In the wake of the Parkland, Florida, school shooting, Republicans are claiming that the easy availability of guns in the U.S. isn’t even a factor in our national epidemic of mass shootings. Instead they point to mental illness as the only factor that should be considered.
Republicans’ strategy of trying to divert our attention from the real problem — guns — isn’t new. Tobacco companies used this same “bait-and-switch” strategy for decades with great success, and corporations have since passed the strategy down to their lackeys — Republicans — who are still using it today.
In the 1980s, tobacco companies successfully shifted Americans’ focus away from another rampant deadly problem: the high rate at which kids were taking up smoking. Cigarette company advertising had long targeted youth, and in response health advocates started seeking restrictions on cigarette marketing and advertising and new laws requiring retailers to keep cigarettes out of the reach of kids in stores. To counter this national push, cigarette makers rolled out “youth smoking prevention” (YSP) programs.
It was an ingenious maneuver.
YSP programs took the focus off cigarette companies’ marketing practices and portrayed the companies as the solution rather than the problem. These programs allowed the company to shift the blame for youth smoking onto parents and kids, and gave lawmakers cover to vote against bills to regulate cigarette marketing. As voters clamored for more regulation on cigarette companies, legislators simply pointed to cigarette makers’ YSP programs and claimed these programs took care of the problem. The companies were pouring millions of dollars into these youth anti-smoking programs, so legislation was unnecessary, they said.
But years later, cigarette company internal documents revealed that cigarette makers measured the effectiveness of their “youth smoking prevention” programs by how well they helped forestall legislation regulating cigarette marketing, not by how well they reduced youth smoking. These programs were highly effective at forestalling legislation, and people fell for this bait-and-switch effort for over two decades.
Because it was so effective, cigarette makers used the strategy over and over. They shifted the focus away from secondhand smoke causing disease by portraying the problem as a “smokers’ rights” issue. They secretly funded “smokers’ rights” groups and paid groups of scientists, like Associates for Research into the Science of Enjoyment (ARISE), who toured the world making public pronouncements about how smoking provides a release from everyday stresses, just like shopping, eating chocolate and drinking tea.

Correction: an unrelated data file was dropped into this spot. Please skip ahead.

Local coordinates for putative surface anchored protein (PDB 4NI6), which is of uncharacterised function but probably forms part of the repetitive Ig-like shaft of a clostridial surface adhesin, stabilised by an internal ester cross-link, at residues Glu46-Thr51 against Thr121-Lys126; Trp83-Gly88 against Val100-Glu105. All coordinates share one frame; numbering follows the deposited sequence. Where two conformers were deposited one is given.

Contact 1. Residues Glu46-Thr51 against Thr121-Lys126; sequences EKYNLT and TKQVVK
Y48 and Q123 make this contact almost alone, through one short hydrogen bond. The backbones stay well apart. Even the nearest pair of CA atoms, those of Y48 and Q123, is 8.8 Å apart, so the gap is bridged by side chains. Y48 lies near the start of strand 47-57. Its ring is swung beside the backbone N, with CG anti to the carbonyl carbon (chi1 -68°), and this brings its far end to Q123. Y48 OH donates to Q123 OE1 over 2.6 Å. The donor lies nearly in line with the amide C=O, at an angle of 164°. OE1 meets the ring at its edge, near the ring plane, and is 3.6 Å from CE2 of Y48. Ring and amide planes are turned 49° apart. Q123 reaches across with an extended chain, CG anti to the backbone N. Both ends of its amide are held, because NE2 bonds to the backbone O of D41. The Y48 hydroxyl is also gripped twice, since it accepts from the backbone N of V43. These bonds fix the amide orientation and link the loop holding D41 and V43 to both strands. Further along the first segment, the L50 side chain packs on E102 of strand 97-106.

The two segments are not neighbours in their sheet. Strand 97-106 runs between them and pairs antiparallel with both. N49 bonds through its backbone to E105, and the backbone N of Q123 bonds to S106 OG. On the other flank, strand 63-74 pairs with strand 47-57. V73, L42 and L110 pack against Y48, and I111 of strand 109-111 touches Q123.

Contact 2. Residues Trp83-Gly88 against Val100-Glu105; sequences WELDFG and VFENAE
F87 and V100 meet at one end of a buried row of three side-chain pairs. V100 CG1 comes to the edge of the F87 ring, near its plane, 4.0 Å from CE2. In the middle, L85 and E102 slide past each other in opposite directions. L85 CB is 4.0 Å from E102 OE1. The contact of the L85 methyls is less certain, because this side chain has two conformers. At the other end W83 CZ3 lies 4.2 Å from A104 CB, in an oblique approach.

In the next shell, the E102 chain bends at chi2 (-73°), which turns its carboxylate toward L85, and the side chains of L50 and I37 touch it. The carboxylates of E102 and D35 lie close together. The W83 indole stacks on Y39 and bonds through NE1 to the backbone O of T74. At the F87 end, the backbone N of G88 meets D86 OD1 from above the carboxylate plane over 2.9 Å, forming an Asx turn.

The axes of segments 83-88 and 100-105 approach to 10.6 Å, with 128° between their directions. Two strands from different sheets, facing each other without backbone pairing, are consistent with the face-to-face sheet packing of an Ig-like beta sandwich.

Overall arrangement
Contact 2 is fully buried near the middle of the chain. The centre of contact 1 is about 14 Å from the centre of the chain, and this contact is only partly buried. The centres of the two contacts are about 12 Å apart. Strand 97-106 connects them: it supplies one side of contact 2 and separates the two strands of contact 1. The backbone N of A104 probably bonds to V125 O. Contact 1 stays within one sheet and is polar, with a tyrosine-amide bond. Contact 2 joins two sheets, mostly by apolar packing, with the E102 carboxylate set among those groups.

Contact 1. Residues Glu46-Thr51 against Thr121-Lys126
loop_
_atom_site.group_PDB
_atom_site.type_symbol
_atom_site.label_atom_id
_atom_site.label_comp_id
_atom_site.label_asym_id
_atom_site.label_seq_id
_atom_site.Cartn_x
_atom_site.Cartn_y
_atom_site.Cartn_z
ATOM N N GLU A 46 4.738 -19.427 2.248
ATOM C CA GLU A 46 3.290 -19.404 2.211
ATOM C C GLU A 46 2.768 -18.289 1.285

It was absurd, but people fell for it, hook, line and sinker.
Don’t fall for it again.
Now, Republican politicians like Senator Marco Rubio of Florida are Sen. Joni Ernst of Iowa using exactly this same bait-and-switch strategy. “It’s not the obvious thing that’s the problem, it’s something else,” they insist. After every gun massacre, they insist the problem isn’t guns, but mental illness, and that’s all. It’s simplistic, counterintuitive and utterly incorrect.
Corporations use this switcheroo strategy to take the focus off the deaths their products are causing and divert attention from the way their products and marketing practices are literally killing thousands of Americans every year. The gun manufacturers now face exactly the same problem cigarette makers faced two decades ago. Don’t get suckered by gun proponents’ efforts to make you look away from the real source of the problem. Always keep your focus on the one real problem at the root of America’s gun massacre epidemic: there are too many guns in too many hands.
It’s NOT about mental illness.
All countries have their share of disaffected, angry and mentally disturbed young men and women, but NO country has the sky-high number of public gun massacres that we have here in the U.S.. If the problem was only attributable to mental illness, then countries with rates of mental illness similar to the U.S. would have the same super-high levels of firearm deaths as the U.S.